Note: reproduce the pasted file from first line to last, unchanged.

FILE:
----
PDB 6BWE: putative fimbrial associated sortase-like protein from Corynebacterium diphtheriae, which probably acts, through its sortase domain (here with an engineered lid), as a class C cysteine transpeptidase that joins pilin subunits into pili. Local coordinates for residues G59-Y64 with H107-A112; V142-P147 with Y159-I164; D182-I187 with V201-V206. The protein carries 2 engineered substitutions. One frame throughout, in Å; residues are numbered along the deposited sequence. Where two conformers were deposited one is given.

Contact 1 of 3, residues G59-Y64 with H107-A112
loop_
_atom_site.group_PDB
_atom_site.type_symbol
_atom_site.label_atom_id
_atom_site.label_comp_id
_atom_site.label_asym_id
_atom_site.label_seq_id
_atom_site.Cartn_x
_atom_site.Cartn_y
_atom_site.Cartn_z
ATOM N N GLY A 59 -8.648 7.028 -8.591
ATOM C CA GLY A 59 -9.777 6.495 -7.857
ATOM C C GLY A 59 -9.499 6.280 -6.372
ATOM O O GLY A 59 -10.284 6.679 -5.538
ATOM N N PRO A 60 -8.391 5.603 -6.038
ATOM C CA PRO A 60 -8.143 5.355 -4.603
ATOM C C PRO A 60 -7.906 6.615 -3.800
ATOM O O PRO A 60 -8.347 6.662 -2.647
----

PDB 6BWE: putative fimbrial associated sortase-like protein from Corynebacterium diphtheriae, which probably acts, through its sortase domain (here with an engineered lid), as a class C cysteine transpeptidase that joins pilin subunits into pili. Local coordinates for residues G59-Y64 with H107-A112; V142-P147 with Y159-I164; D182-I187 with V201-V206. The protein carries 2 engineered substitutions. One frame throughout, in Å; residues are numbered along the deposited sequence. Where two conformers were deposited one is given.

Contact 1 of 3, residues G59-Y64 with H107-A112
loop_
_atom_site.group_PDB
_atom_site.type_symbol
_atom_site.label_atom_id
_atom_site.label_comp_id
_atom_site.label_asym_id
_atom_site.label_seq_id
_atom_site.Cartn_x
_atom_site.Cartn_y
_atom_site.Cartn_z
ATOM N N GLY A 59 -8.648 7.028 -8.591
ATOM C CA GLY A 59 -9.777 6.495 -7.857
ATOM C C GLY A 59 -9.499 6.280 -6.372
ATOM O O GLY A 59 -10.284 6.679 -5.538
ATOM N N PRO A 60 -8.391 5.603 -6.038
ATOM C CA PRO A 60 -8.143 5.355 -4.603
ATOM C C PRO A 60 -7.906 6.615 -3.800
ATOM O O PRO A 60 -8.347 6.662 -2.647